The end of Page 3 may actually hinder gender equality
Rupert Murdoch has bid farewell to the era of scantily clad girls and topless glamour models. The page that’s fuelled so much controversy, providing the daily source of excitement for builders, plumbers and electricians across the nation, and giving some very frustrated married men a moment of joy, albeit for a minute or two, a page so against the ethos of British modesty yet so entrenched in British tradition, has died.
The 44-year-old feature has ceased to exist since Friday, with Rosie Huntington-Whitley and Hollyoaks actresses taking pride of place in the glamour girls’ stead. Champions of feminism, modernism, anti-sexism, and whatever-ism there may be, have celebrated this end of an era.
The feminist group No More Page 3 state on their website that the Sun was objectifying women and encouraging their dehumanisation by not celebrating their many achievements – No More Page 3 don’t seem to count boobs as achievements.
While I do not personally care for naked breasts in magazines or newspapers, can the Sun be accused of dehumanising women? Absolutely not. The Sun are employing women to appear in their Page 3 feature, a feat that I can only imagine must be rather well regarded in the glamour modelling industry.
These women are paid and paid well, they are treated fairly and what is asked for them is that they be photographed in the buff, something that I imagine barely makes them blush. In this day and age, you’ve got more risk of being objectified and dehumanised by a BBC TV presenter, especially if you’re underage, than by willingly taking your clothes off.
Dehumanised? Empowerment is a term I would be more inclined to associate with these women. What they do may seem seedy and demeaning to many but to them it’s the norm. They have chosen this life, if they were to tire of it, they could simply stop, get a “normal” job and “become human” again.
If they are indeed being dehumanised and objectified, it is their choice, their decision; more importantly, they are the ones being gawped at. What is the risk to our society? Men will know that women have breasts? That is a shock I am unsure I will be able to survive.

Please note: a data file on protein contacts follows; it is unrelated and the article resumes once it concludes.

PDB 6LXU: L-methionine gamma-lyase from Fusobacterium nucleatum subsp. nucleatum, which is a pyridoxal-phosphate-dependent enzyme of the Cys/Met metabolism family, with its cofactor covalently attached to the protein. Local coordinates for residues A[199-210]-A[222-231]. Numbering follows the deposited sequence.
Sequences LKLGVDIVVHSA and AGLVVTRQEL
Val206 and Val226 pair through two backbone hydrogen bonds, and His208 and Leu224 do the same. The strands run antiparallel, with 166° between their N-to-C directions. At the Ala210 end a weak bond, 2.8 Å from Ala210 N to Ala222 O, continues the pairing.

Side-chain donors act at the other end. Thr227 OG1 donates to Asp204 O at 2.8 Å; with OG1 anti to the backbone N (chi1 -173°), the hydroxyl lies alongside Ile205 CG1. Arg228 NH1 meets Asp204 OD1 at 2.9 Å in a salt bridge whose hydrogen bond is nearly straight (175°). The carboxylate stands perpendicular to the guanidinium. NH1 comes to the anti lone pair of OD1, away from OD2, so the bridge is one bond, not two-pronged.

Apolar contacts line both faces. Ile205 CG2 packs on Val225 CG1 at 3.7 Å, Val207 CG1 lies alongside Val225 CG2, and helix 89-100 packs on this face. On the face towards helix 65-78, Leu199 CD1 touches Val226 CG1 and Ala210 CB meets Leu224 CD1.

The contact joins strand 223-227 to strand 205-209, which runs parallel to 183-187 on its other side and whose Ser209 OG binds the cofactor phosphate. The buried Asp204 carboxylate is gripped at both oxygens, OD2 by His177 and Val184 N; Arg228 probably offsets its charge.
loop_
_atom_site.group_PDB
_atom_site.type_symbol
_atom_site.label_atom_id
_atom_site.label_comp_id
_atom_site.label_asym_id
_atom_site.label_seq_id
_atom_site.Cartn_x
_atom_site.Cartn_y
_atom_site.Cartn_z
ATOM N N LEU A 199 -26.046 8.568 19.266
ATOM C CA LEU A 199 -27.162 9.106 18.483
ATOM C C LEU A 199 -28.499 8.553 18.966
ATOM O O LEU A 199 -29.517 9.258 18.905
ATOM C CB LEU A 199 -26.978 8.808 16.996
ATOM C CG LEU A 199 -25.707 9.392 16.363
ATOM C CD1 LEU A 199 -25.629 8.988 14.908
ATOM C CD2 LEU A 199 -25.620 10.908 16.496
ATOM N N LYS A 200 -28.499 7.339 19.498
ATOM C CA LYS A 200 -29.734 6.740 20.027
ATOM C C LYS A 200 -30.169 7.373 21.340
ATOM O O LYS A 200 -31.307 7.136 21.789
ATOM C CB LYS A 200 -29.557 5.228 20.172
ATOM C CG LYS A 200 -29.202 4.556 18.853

Labour MP Stella Creasy believed Page 3 “was basically saying to all of us that what mattered, frankly, were our breasts not our brains”. What the right honourable Creasy hadn’t realised was that not all are blessed with brains that will lead them to prosperous careers, much less to parliament. Some, more unfortunate, are content with their breadwinning bodies. Where is the harm in that? After all, we certainly cannot rely on MP Creasy for a nude selfie, someone’s got to do the dirty work.
Moreover, with Page 3 gone, how will second and third division footballers find their wives now? Thankfully, the Page 3 girls are now digitalised and can be accessed from the Sun’s website.
Topless models and former Page 3 girls across the country have condemned the Sun’s decision and criticised No More Page 3 for meddling in their business affairs. Former glamour model Nicola McLean said: “I thought we were fighting for women to be able to do what they wanted to do. But now we have no choice to do Page 3 because they’ve taken that choice away from us.”
Agreeing with McLean, Laura Lacole, a topless model, commented: “This is a blow to an entire industry that affects women… It is taking away a right of women to express their sexuality.”
It seems Page 3 girls will continue to be a source of lustful admiration via the internet for the immediate future. Page 3’s demise is official but not irreversible and as the Sun is known more for its boobs rather than its news, the girls may be back in due time.